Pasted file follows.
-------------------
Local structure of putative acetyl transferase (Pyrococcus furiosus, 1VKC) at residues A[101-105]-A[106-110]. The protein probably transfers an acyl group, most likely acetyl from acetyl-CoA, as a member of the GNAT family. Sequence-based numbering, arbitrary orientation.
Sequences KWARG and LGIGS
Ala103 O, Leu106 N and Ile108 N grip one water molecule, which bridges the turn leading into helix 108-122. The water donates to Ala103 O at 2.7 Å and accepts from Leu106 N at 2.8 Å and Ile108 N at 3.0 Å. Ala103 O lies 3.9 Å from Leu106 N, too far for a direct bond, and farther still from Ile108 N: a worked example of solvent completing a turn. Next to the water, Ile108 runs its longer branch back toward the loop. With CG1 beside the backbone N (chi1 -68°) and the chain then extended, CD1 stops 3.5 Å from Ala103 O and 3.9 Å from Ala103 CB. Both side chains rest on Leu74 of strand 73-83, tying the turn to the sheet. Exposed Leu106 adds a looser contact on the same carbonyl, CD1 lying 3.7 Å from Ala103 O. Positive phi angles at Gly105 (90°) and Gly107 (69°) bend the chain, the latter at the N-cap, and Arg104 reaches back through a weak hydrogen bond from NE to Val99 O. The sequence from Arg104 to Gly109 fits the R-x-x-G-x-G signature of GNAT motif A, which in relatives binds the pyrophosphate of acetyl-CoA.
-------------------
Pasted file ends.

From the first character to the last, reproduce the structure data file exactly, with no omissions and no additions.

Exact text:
Local structure of putative acetyl transferase (Pyrococcus furiosus, 1VKC) at residues A[101-105]-A[106-110]. The protein probably transfers an acyl group, most likely acetyl from acetyl-CoA, as a member of the GNAT family. Sequence-based numbering, arbitrary orientation.
Sequences KWARG and LGIGS
Ala103 O, Leu106 N and Ile108 N grip one water molecule, which bridges the turn leading into helix 108-122. The water donates to Ala103 O at 2.7 Å and accepts from Leu106 N at 2.8 Å and Ile108 N at 3.0 Å. Ala103 O lies 3.9 Å from Leu106 N, too far for a direct bond, and farther still from Ile108 N: a worked example of solvent completing a turn. Next to the water, Ile108 runs its longer branch back toward the loop. With CG1 beside the backbone N (chi1 -68°) and the chain then extended, CD1 stops 3.5 Å from Ala103 O and 3.9 Å from Ala103 CB. Both side chains rest on Leu74 of strand 73-83, tying the turn to the sheet. Exposed Leu106 adds a looser contact on the same carbonyl, CD1 lying 3.7 Å from Ala103 O. Positive phi angles at Gly105 (90°) and Gly107 (69°) bend the chain, the latter at the N-cap, and Arg104 reaches back through a weak hydrogen bond from NE to Val99 O. The sequence from Arg104 to Gly109 fits the R-x-x-G-x-G signature of GNAT motif A, which in relatives binds the pyrophosphate of acetyl-CoA.